In this volume the distinguished philosopher Ernest Sosa collects essays, written over the last 25 years, on 'what is the scope and nature of human knowledge?' All the major topics of contemporary epistemology are covered – the nature of propositional knowledge; externalism versus internalism; foundationalism versus coherentism; and the problem of the criterion.
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"Sosa is one of the most prominent and most important epistemologists on the current American scene." William P. Alston, Syracuse University
"Sosa's epistemology synthesizes rival perspectives in an extremely subtle and sophisticated fashion. This is a very welcome collection." Alvin I. Goldman, The University of Arizona |x x
"This important collection displays Ernest Sosa's characteristic virtues: clarity, thoughtfulness, and originality. Anyone concerned with contemporary epistemology will find it of great interest." Alvin Plantinga, University of Notre Dame
"This collection of articles by Ernest Sosa are a model of philosophical inquiry. The lucid clarity of the exposition is only surpassed by the original insight of the conceptions. A marvelous book. Epistemological writing at its best." Keith Lehrer, The University of Arizona
"...required reading for anyone interested in the theory of knowledge." Choice
"Sosa's collection is required reading for contemporary philosphers. It presents and assesses leading epistemological views with remarkable skill and insight, and develops an original account of knowledge and justification that improves on previous views. This collection illuminates a vast area of epistemology, an area vastly improved by Sosa's careful work." Paul K. Moser, Canadian Philosophical Reviews |x x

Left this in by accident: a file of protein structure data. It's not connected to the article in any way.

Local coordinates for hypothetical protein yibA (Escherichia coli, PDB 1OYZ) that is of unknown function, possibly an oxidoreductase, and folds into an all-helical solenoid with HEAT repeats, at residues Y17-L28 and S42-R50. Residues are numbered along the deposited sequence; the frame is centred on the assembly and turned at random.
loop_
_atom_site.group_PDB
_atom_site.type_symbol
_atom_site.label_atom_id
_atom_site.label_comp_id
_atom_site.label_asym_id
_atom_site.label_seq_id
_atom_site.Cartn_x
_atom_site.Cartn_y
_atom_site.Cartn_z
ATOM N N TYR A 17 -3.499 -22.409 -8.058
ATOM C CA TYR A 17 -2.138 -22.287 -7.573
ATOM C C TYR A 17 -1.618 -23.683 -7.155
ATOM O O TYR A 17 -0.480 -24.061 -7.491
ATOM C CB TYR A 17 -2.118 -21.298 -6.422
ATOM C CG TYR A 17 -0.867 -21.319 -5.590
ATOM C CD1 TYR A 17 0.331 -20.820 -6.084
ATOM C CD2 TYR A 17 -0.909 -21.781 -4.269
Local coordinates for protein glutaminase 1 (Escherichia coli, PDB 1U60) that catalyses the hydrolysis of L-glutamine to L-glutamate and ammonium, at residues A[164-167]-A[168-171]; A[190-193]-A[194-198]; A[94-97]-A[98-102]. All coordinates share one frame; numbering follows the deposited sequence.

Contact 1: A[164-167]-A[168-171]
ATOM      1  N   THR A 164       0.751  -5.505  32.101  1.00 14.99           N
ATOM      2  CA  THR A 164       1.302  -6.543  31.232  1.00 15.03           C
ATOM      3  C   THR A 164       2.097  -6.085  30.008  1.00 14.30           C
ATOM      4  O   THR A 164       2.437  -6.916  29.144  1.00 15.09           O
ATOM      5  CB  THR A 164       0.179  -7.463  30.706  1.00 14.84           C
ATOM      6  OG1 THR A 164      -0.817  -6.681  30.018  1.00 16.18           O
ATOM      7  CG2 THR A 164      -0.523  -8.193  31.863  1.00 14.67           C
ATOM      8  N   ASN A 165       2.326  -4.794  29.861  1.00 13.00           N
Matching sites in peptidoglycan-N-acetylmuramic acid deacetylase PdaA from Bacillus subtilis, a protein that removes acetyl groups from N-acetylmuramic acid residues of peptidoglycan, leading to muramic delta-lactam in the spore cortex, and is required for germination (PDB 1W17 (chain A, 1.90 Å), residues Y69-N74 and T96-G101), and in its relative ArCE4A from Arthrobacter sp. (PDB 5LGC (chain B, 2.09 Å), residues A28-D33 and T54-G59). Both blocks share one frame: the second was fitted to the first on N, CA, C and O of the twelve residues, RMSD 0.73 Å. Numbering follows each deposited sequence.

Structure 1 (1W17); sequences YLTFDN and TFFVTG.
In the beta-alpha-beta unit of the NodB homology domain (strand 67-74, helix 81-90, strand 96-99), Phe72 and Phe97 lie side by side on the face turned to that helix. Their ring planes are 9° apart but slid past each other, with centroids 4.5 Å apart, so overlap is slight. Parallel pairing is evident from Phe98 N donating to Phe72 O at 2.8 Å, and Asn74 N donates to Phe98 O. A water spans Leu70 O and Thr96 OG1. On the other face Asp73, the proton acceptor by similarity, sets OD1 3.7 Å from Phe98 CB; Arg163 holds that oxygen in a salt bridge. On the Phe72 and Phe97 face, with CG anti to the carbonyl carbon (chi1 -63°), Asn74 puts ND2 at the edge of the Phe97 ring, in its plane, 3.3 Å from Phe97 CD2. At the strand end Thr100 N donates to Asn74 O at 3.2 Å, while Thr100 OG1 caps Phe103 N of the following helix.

"Ernest Sosa has been one of the most prominent American epistemologists in the last few decades, and it is good to have his most important epistemological essays available in a single volume, arranged, mostly, in chronological order. There are many treasures here, including strictures on an 'argumenative' account of justification and knowledge, acute criticisms of coherence theory, an important distinction between what he calls 'formal foundationalism' and 'substantive foundationalism', some salutary pooh-poohing of fashionable versions of 'naturalized epistemology', a useful discussion of the epistemology of testimony, a plea for the importance of 'abduction', and much more." William P. Alston, Mind |x x
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